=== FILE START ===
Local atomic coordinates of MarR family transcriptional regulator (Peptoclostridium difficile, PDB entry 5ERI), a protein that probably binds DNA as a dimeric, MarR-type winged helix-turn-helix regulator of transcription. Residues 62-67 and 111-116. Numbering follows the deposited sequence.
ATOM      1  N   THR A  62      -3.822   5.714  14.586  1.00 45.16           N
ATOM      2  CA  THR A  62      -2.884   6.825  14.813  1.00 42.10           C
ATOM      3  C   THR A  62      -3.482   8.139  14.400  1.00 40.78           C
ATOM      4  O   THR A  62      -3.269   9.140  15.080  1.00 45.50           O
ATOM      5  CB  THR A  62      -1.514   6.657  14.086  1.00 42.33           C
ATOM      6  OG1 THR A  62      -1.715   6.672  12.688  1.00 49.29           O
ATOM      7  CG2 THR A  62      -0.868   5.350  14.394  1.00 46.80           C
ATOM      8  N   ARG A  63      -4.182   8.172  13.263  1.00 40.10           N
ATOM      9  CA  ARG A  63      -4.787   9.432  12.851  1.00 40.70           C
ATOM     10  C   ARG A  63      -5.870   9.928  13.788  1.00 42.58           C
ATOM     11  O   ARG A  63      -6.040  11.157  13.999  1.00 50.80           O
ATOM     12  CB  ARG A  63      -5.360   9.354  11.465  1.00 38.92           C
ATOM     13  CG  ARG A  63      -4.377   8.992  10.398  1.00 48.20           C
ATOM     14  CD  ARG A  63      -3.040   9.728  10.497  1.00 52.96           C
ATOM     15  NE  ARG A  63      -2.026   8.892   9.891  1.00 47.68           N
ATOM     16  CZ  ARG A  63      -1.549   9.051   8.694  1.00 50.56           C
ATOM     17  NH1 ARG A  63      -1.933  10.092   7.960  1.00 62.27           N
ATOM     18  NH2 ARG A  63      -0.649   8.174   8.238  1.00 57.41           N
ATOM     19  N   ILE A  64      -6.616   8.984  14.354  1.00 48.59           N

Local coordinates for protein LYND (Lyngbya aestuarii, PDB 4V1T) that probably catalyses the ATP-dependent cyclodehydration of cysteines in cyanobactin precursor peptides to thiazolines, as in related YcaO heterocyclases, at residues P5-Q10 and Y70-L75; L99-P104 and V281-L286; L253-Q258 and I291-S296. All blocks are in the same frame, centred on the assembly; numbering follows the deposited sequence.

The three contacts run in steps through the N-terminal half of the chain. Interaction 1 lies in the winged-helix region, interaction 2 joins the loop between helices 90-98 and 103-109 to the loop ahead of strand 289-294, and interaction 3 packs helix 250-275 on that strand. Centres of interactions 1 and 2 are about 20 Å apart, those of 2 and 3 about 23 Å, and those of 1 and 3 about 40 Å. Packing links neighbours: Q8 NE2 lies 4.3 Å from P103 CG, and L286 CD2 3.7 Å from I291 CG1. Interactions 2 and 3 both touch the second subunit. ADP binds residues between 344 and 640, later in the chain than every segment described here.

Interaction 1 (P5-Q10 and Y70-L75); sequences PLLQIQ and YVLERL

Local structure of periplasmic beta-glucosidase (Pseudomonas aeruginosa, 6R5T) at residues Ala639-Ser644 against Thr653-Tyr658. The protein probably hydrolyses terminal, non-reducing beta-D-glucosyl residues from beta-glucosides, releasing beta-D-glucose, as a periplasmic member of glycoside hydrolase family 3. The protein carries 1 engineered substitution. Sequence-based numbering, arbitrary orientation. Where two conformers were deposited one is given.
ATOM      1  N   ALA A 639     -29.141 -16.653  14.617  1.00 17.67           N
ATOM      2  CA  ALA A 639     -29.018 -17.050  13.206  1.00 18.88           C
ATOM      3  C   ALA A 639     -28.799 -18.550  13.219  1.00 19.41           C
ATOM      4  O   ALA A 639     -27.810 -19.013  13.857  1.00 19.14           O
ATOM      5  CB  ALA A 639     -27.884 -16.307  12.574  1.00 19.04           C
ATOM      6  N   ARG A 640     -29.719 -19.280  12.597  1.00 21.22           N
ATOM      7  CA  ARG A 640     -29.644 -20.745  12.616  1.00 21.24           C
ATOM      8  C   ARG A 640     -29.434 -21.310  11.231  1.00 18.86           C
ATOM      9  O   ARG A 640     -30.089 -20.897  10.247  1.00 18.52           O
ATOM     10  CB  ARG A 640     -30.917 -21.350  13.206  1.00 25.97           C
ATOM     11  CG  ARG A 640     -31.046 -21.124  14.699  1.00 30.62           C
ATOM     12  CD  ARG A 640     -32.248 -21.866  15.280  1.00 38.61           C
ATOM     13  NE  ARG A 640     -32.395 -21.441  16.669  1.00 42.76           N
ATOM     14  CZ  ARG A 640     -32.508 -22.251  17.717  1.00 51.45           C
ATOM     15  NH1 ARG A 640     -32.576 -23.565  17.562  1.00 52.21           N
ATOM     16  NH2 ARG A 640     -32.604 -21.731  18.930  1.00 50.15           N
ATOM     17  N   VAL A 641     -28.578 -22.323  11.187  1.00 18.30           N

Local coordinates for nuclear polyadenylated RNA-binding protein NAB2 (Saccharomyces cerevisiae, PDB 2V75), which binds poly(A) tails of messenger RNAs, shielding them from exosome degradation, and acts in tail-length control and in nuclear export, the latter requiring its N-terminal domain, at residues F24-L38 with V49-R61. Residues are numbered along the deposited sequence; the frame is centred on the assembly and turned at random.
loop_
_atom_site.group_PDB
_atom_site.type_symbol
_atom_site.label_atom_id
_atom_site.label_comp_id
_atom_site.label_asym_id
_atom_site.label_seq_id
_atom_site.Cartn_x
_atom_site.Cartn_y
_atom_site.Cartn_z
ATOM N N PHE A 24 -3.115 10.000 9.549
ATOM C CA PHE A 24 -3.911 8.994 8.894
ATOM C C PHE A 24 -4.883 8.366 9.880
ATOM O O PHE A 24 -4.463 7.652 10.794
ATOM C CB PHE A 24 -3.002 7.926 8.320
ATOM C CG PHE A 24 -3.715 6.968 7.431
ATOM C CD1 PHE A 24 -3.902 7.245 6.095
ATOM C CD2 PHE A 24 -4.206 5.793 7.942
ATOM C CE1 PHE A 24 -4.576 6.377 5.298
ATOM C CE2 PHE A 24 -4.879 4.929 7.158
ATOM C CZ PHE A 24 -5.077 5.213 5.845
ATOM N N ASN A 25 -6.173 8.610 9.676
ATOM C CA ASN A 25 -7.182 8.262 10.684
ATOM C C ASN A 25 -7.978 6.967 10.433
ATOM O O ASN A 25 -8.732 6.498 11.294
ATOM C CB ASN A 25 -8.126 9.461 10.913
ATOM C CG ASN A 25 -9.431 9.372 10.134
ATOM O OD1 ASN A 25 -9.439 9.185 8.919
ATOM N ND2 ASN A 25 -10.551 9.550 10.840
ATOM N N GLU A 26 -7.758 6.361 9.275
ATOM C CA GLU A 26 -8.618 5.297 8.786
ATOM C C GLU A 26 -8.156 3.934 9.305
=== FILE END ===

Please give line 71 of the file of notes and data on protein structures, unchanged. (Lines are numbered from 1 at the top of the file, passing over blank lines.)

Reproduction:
ATOM N ND2 ASN A 25 -10.551 9.550 10.840